5. Click on “OK” to close out of the dialog box.

IMPORTANT: If you want to be emailed every time someone reads an email you have sent, you may turn this feature on.
1. From Outlook click on the “Tools” menu.

2. Click on “Options”.

3. Click the “Preferences” tab.

4. Click “E-mail Options”.

5. Click “Tracking Options”.

6. Click here to put a check mark in the box that reads, “Request a read receipt for all messages I send.”.

7. Click “OK” to get out of each dialog box.

Setting Delegates & Permissions for Sharing of Outlook Modules
If you wish for someone to be able to view, modify or add items to you calendar, contacts, taskpad, etc., you will make that individual a delegate to the particular component in Outlook. The individual with those rights will then establish a shortcut to the component. Here’s how to set the permissions:

Establishing Delegates:

From the Tools menu in Outlook, select “Options”.

This will bring up the Options dialog box. From this point, click on the “Delegates” tab.

This is the point where you will want to add whomever you wish to have permission to view, modify, or add items to the various components of your Outlook.
The first step is to click “Add”.

The screen should look similar to the one below.

You can choose anyone on the Exchange server to have permissions to your Outlook components. For this demonstration, we will assume that I wish for Michael Reese to have permissions to view my calendar.

After finding Michael Reese in the list of individuals in the Global Address List (this is the default list), click his name to highlight it. Click the “Add” button between the two columns to add it to the “Add Users” list.

Click “OK” to close out of the box.

The Delegate Permissions dialog box allows you to chose the components you want to designate access to and to what extent the access will be.

The following accesses are available:

Editor: The delegate can read, create and modify items.

Reviewer: Can read items only.

Author: Can read and create items only.

None: No permissions given.

The delegate can also be given permission to view private items.

Notice that no other permissions have been set for any other Outlook component, although if we had wanted to, they could have all been set at the same time.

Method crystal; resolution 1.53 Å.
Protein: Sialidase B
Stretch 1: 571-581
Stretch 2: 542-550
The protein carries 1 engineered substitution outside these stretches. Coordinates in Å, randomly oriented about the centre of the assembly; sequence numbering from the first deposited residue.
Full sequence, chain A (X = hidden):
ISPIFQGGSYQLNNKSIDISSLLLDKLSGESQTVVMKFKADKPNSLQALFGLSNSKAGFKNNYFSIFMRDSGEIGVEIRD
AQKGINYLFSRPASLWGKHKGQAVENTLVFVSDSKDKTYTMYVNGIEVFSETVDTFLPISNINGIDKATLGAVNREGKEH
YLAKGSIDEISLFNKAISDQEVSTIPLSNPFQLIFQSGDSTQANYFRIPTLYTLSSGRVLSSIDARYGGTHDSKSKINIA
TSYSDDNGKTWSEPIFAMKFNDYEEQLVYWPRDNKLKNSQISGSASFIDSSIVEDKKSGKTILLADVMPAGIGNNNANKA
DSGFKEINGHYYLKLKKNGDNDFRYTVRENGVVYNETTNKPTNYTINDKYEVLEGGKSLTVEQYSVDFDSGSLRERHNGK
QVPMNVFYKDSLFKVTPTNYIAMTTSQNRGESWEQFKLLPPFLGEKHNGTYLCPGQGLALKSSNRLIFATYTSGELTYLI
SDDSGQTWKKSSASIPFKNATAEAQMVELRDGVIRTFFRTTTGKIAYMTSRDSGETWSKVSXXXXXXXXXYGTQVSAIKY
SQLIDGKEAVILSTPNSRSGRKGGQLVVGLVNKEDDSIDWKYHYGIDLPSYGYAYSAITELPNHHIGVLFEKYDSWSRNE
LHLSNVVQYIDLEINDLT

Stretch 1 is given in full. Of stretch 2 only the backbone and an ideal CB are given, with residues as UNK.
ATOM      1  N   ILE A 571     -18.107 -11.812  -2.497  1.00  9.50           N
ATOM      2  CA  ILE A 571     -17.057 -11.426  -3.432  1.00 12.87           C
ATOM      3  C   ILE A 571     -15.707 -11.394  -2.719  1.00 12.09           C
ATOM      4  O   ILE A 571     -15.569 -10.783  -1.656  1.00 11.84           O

For Michael Reese to have permissions to view my calendar, the delegates box would be set up as seen above.

Notice that I am having a message sent to Michael Reese letting him know he was been set up as a delegate to my calendar so he can view my calendar.

Click the OK button to accept the settings and close out of the box.

You are returned back to the dialog box that lists all delegates to your Outlook components. Notice that Michael Reese has been added. From here you click “Apply” if you wish to continue using the Delegates option or click “OK” if you are ready to exit this dialog box.

To be able to tell what permissions have been established for each delegate, simply click the individual’s name and click the Permissions button from the Delegates tab of the Options dialog box (Tools/Options). Let’s look at the permissions that have been established for Patt Welsh in my Outlook.

The permissions box for that individual is displayed much like the initial one we used to establish the permissions for Michael Reese.

We see that Patt Welsh is a Reviewer to my Calendar which means she can view it.

It is important to note that anyone on the exchange server (their name appears in the Global Address List) can be set as a delegate. It is also noteworthy that an individual can be set up as a delegate for any of the above Outlook components: Tasks, Inbox, Contacts, Notes and Journal, as well as, Calendar. For those users who establish delegates, it is usually their calendar and contacts that they give permissions for.

Once the above steps have been taken, the person who has been given permission will want to create a shortcut to the person’s calendar. Using the above scenario, Michael Reese will want to make a shortcut to my calendar, which I gave him permission to view.

Here’s how to create the shortcut:

From the File menu, click on Open. From the cascading menu, select “Other User’s Folder . . .”

The dialog box below appears. Click the Name button to select whose Outlook you want to view.

In this case we will select Michael Reese. Click the name of the individual one time to select it. Click the OK button.

After clicking OK, you are returned to the Open Other User’s Folder box.

From here you select what folder you have been given permissions to. In this case, it is calendar. Click the drop-down arrow to expose the list of folder options and click Calendar to select it. Click OK.